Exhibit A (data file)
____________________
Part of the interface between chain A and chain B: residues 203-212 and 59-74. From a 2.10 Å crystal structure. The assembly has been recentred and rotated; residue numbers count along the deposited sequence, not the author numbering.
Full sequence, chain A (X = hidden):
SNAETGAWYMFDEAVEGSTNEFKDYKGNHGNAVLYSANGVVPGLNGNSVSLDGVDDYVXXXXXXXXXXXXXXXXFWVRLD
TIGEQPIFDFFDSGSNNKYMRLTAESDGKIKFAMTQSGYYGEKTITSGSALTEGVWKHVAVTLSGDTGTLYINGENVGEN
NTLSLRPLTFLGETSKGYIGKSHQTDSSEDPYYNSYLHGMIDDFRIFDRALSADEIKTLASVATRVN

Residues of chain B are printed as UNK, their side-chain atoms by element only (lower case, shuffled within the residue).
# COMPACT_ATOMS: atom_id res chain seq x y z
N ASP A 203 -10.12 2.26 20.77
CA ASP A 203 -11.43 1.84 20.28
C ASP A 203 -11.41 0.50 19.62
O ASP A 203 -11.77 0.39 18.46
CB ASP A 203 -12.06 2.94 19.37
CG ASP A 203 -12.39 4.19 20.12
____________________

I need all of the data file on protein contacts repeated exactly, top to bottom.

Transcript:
Part of the interface between chain A and chain B: residues 203-212 and 59-74. From a 2.10 Å crystal structure. The assembly has been recentred and rotated; residue numbers count along the deposited sequence, not the author numbering.
Full sequence, chain A (X = hidden):
SNAETGAWYMFDEAVEGSTNEFKDYKGNHGNAVLYSANGVVPGLNGNSVSLDGVDDYVXXXXXXXXXXXXXXXXFWVRLD
TIGEQPIFDFFDSGSNNKYMRLTAESDGKIKFAMTQSGYYGEKTITSGSALTEGVWKHVAVTLSGDTGTLYINGENVGEN
NTLSLRPLTFLGETSKGYIGKSHQTDSSEDPYYNSYLHGMIDDFRIFDRALSADEIKTLASVATRVN

Residues of chain B are printed as UNK, their side-chain atoms by element only (lower case, shuffled within the residue).
# COMPACT_ATOMS: atom_id res chain seq x y z
N ASP A 203 -10.12 2.26 20.77
CA ASP A 203 -11.43 1.84 20.28
C ASP A 203 -11.41 0.50 19.62
O ASP A 203 -11.77 0.39 18.46
CB ASP A 203 -12.06 2.94 19.37
CG ASP A 203 -12.39 4.19 20.12